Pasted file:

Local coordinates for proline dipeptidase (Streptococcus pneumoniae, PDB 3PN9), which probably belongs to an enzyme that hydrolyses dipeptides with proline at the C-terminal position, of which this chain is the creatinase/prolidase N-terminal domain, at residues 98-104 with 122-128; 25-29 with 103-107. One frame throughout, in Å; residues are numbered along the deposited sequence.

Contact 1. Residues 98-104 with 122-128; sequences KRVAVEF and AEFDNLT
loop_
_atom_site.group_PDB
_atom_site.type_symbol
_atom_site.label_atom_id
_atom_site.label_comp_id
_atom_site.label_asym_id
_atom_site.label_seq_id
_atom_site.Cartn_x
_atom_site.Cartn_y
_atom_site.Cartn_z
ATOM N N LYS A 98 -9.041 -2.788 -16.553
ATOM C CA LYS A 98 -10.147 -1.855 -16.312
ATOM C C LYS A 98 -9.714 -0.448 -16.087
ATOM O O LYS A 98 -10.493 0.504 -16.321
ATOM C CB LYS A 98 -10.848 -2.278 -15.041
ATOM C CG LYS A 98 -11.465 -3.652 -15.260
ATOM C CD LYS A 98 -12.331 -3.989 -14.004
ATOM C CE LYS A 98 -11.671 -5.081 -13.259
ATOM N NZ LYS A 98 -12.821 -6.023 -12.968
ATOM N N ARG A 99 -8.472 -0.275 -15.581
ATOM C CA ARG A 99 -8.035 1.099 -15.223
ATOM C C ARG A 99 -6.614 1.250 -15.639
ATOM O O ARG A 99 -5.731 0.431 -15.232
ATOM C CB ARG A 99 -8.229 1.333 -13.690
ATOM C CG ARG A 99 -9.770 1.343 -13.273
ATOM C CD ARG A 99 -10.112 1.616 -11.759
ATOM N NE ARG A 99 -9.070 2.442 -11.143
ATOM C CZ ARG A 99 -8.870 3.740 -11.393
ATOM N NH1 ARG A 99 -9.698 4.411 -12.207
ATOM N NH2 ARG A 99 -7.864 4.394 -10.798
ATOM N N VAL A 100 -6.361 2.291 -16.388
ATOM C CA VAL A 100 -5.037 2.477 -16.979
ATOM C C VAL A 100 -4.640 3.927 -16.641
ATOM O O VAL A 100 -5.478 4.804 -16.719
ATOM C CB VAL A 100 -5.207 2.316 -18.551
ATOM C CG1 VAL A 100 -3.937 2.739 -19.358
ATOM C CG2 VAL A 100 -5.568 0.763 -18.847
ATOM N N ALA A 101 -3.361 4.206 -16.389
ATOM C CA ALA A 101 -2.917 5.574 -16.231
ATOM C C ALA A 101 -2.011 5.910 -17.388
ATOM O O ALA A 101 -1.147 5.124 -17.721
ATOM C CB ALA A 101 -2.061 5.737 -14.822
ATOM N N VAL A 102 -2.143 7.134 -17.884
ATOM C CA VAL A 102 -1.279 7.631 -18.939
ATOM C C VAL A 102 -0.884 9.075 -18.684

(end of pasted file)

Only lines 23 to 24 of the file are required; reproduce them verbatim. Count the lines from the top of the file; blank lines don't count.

ATOM C CA ARG A 99 -8.035 1.099 -15.223
ATOM C C ARG A 99 -6.614 1.250 -15.639